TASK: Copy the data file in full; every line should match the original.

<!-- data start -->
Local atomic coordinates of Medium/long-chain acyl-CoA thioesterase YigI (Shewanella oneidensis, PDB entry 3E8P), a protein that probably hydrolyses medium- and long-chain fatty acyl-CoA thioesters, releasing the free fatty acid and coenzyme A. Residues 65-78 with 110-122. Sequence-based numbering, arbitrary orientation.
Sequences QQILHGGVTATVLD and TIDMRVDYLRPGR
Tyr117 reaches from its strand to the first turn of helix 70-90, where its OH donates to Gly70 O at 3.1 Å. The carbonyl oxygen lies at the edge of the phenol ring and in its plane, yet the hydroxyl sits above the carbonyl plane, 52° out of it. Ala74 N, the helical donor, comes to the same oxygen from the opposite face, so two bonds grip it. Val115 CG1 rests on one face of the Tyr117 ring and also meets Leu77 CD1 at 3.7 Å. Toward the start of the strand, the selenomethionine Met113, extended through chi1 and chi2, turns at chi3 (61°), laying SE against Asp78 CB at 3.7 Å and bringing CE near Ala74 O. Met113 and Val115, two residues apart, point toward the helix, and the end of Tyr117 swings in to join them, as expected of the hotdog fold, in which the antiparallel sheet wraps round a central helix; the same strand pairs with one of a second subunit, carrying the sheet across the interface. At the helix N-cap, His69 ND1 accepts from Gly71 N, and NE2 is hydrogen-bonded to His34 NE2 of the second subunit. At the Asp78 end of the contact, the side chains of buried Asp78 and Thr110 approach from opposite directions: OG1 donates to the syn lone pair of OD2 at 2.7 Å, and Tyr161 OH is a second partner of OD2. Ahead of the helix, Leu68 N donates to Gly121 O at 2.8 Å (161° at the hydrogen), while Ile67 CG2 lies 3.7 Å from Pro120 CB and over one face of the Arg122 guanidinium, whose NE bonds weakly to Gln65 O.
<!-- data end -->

Local atomic coordinates of Medium/long-chain acyl-CoA thioesterase YigI (Shewanella oneidensis, PDB entry 3E8P), a protein that probably hydrolyses medium- and long-chain fatty acyl-CoA thioesters, releasing the free fatty acid and coenzyme A. Residues 65-78 with 110-122. Sequence-based numbering, arbitrary orientation.
Sequences QQILHGGVTATVLD and TIDMRVDYLRPGR
Tyr117 reaches from its strand to the first turn of helix 70-90, where its OH donates to Gly70 O at 3.1 Å. The carbonyl oxygen lies at the edge of the phenol ring and in its plane, yet the hydroxyl sits above the carbonyl plane, 52° out of it. Ala74 N, the helical donor, comes to the same oxygen from the opposite face, so two bonds grip it. Val115 CG1 rests on one face of the Tyr117 ring and also meets Leu77 CD1 at 3.7 Å. Toward the start of the strand, the selenomethionine Met113, extended through chi1 and chi2, turns at chi3 (61°), laying SE against Asp78 CB at 3.7 Å and bringing CE near Ala74 O. Met113 and Val115, two residues apart, point toward the helix, and the end of Tyr117 swings in to join them, as expected of the hotdog fold, in which the antiparallel sheet wraps round a central helix; the same strand pairs with one of a second subunit, carrying the sheet across the interface. At the helix N-cap, His69 ND1 accepts from Gly71 N, and NE2 is hydrogen-bonded to His34 NE2 of the second subunit. At the Asp78 end of the contact, the side chains of buried Asp78 and Thr110 approach from opposite directions: OG1 donates to the syn lone pair of OD2 at 2.7 Å, and Tyr161 OH is a second partner of OD2. Ahead of the helix, Leu68 N donates to Gly121 O at 2.8 Å (161° at the hydrogen), while Ile67 CG2 lies 3.7 Å from Pro120 CB and over one face of the Arg122 guanidinium, whose NE bonds weakly to Gln65 O.